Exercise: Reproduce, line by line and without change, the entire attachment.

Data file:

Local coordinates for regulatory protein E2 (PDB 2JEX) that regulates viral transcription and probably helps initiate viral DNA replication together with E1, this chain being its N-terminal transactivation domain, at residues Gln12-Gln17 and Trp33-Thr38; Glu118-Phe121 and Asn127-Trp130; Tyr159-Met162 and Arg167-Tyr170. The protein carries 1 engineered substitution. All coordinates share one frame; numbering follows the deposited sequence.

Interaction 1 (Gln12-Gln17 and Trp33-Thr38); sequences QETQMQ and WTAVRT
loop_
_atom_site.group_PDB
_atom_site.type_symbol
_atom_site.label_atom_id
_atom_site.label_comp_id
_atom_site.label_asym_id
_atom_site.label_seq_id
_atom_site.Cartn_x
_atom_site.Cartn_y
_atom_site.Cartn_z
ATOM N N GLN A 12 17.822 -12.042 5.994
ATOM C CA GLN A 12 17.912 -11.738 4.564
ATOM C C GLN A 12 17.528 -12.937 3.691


Local coordinates for regulatory protein E2 (PDB 2JEX) that regulates viral transcription and probably helps initiate viral DNA replication together with E1, this chain being its N-terminal transactivation domain, at residues Gln12-Gln17 and Trp33-Thr38; Glu118-Phe121 and Asn127-Trp130; Tyr159-Met162 and Arg167-Tyr170. The protein carries 1 engineered substitution. All coordinates share one frame; numbering follows the deposited sequence.

Interaction 1 (Gln12-Gln17 and Trp33-Thr38); sequences QETQMQ and WTAVRT
loop_
_atom_site.group_PDB
_atom_site.type_symbol
_atom_site.label_atom_id
_atom_site.label_comp_id
_atom_site.label_asym_id
_atom_site.label_seq_id
_atom_site.Cartn_x
_atom_site.Cartn_y
_atom_site.Cartn_z
ATOM N N GLN A 12 17.822 -12.042 5.994
ATOM C CA GLN A 12 17.912 -11.738 4.564
ATOM C C GLN A 12 17.528 -12.937 3.691